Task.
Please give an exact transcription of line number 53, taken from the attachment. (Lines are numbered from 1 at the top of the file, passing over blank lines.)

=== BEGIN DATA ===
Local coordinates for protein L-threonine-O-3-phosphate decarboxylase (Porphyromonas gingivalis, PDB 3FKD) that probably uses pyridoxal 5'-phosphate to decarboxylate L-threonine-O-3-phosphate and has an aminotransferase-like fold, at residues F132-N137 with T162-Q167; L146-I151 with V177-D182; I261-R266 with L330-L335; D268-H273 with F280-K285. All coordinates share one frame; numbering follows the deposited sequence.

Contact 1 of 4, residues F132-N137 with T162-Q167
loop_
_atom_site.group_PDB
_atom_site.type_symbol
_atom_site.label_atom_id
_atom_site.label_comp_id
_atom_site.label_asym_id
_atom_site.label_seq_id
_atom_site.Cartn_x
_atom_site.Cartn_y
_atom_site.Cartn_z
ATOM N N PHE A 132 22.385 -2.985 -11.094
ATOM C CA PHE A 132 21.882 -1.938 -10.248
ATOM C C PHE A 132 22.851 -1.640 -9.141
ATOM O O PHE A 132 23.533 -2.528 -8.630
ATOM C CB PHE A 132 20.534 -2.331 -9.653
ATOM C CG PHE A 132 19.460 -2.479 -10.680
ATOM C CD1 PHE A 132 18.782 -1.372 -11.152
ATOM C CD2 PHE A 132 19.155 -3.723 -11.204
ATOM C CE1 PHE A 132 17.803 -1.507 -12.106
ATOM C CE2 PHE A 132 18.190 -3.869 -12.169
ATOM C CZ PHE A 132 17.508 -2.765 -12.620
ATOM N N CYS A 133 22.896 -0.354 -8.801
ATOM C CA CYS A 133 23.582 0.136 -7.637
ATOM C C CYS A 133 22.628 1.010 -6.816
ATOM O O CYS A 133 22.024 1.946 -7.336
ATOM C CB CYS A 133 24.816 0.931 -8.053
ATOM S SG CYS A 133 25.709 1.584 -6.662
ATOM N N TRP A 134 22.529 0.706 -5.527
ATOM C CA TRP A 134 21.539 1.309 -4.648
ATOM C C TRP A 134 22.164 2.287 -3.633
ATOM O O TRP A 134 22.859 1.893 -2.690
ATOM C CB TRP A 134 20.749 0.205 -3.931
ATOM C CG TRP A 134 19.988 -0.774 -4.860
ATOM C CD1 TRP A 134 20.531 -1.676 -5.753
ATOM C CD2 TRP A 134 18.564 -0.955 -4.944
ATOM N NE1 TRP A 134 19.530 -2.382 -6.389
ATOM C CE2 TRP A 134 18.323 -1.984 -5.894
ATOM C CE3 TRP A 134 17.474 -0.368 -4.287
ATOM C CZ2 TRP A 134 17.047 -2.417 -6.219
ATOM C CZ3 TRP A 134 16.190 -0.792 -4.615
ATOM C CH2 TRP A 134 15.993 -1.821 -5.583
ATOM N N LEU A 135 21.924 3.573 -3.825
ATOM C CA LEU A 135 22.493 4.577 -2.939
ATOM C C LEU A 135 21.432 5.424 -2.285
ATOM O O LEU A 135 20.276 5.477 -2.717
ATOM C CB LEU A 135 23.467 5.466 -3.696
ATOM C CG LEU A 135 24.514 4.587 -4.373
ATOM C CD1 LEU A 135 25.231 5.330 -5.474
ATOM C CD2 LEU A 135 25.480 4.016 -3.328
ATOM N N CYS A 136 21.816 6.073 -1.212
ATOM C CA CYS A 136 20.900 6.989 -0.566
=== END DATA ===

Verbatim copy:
ATOM C CA CYS A 136 20.900 6.989 -0.566